Information for Educators

Much has been written about the needs of the student with a chronic illness. However, the teacher and other school staff also have great challenges in meeting the needs of this special population of learners. The staff must be aware of not only the student's educational needs, but also the social, emotional, psychological and health-related needs of the student.

Teachers need help, too

Kids in school.

Providing appropriate services to a student with special needs requires a lot of energy, effort and resourcefulness on the part of the school staff. The teacher might become emotionally invested in the young person, and powerless to help the student face the challenges of school.

It is essential for a teacher to face these feelings honestly. All school staff must always remain aware of the dangers inherent in sympathizing too strongly with the student who has a chronic condition.

The danger of sympathizing too strongly is not only for the teacher. The young person might become unable to deal with the diagnosis or could develop the misperception that the illness is more severe than parents and medical care providers had admitted. The youngster might even give up and stop trying to achieve any sense of normalcy in life.

Sympathy versus Empathy

Sympathy does not empower the youngster or provide the skills necessasry for self-determination.

Empathy, on the other hand, is a wonderful perception to guide a teacher working with a student with a chronic illness. Empathy means walking in the shoes of another, and enables us to understand more clearly the student's journey. If we empathize with the chronically ill child, we are more likely to be able to identify effective means of helping. Everyone is a winner when a healthy dose of empathy is supplied!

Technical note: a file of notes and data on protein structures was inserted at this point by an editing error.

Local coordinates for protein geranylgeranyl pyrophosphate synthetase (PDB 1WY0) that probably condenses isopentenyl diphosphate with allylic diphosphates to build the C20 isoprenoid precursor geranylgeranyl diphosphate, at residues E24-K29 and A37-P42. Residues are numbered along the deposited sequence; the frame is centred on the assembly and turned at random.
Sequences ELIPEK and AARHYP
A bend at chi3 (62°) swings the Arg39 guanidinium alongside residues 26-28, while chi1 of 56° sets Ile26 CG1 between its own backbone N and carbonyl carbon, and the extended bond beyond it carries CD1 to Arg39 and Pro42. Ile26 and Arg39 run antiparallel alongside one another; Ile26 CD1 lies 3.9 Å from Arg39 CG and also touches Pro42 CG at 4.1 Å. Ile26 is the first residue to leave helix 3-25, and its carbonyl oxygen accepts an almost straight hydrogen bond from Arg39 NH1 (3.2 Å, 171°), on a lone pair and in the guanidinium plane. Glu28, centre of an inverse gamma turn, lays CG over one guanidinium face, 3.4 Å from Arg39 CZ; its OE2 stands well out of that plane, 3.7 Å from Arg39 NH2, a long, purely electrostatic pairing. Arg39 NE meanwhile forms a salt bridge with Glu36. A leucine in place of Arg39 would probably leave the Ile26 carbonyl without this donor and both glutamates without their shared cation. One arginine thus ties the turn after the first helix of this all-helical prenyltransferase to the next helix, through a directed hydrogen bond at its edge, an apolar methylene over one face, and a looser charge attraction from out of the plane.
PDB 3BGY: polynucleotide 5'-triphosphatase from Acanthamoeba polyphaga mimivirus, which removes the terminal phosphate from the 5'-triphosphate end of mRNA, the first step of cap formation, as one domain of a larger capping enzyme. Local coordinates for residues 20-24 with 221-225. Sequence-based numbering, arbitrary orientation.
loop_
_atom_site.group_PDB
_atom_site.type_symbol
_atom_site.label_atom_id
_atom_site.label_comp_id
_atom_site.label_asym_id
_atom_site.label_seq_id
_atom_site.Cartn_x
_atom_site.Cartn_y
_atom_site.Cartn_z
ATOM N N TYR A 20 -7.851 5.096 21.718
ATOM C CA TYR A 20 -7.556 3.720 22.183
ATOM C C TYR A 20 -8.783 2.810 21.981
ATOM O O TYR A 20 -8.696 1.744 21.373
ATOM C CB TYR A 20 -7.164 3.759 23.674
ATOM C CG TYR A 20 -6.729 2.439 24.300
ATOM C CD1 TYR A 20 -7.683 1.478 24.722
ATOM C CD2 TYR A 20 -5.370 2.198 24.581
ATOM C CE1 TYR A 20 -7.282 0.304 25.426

"Outside the box"

Educators are asked to "think outside the box" when planning and providing education for a chronically ill child. For some, it is the first time that they have been asked to individualize instruction to such a great extent.

Daily decisions are required to determine the child's current needs and the best way to meet those needs. Parents, the student, peers and administrators will all look to the teacher for answers and solutions. The classroom teacher might feel overwhelmed by these expectations, which inevitably must mesh with providing the best educational services for the child.

Teachers and school staff must remember to take care of themselves. It is important to find those who will support you as you face the day-to-day challenges of educating chronically ill students. When it is done correctly, it is a difficult and demanding task, yet one of the most rewarding experiences found in teaching!